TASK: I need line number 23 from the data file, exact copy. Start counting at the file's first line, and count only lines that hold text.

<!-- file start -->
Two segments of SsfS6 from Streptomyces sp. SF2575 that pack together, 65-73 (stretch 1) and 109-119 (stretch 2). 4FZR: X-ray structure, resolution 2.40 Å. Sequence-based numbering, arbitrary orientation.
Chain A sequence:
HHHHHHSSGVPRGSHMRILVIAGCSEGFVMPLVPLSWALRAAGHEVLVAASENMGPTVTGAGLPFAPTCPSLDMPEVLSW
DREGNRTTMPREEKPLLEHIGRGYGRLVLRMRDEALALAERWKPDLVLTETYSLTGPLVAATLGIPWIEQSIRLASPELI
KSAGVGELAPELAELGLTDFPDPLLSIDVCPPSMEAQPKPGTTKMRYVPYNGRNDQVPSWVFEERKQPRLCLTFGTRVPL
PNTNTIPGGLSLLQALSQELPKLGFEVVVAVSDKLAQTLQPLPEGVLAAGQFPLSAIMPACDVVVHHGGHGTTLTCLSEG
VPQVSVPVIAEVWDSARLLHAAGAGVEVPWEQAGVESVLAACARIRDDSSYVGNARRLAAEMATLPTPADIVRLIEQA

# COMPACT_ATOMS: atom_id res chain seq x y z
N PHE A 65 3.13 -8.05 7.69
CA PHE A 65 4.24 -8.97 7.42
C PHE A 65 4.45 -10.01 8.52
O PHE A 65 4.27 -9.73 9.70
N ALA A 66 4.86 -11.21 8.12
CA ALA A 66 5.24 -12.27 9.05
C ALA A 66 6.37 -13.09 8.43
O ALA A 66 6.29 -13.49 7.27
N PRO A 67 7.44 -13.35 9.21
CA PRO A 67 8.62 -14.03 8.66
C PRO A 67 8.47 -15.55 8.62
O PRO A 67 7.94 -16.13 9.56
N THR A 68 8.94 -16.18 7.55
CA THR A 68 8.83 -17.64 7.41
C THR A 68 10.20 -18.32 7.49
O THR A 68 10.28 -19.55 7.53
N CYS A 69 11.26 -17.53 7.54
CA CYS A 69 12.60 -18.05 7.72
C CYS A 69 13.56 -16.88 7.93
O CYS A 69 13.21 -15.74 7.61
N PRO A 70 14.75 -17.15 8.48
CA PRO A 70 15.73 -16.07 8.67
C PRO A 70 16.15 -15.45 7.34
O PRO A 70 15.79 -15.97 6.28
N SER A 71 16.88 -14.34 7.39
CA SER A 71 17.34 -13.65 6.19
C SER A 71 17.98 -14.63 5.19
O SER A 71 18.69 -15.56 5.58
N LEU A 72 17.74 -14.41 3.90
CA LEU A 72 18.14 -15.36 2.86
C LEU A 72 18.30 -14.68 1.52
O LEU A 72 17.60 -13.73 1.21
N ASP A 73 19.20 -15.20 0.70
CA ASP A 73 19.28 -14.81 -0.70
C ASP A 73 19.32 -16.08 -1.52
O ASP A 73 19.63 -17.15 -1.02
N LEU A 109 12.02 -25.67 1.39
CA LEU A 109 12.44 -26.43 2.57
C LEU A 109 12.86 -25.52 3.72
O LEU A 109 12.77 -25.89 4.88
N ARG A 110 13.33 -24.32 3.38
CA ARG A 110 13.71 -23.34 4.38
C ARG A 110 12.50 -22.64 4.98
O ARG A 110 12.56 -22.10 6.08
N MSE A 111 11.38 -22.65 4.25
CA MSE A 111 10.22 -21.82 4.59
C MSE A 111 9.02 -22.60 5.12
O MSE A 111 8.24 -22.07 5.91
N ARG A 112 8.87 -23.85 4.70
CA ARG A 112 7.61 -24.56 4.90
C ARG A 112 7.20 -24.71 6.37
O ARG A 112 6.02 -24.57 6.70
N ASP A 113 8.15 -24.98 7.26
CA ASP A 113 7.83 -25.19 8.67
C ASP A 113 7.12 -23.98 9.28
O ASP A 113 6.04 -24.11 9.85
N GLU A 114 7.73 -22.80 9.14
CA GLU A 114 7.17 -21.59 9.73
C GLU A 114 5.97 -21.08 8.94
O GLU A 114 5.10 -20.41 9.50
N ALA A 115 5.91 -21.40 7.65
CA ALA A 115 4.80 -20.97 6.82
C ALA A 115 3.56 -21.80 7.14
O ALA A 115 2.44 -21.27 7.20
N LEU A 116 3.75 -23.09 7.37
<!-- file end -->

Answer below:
C THR A 68 10.20 -18.32 7.49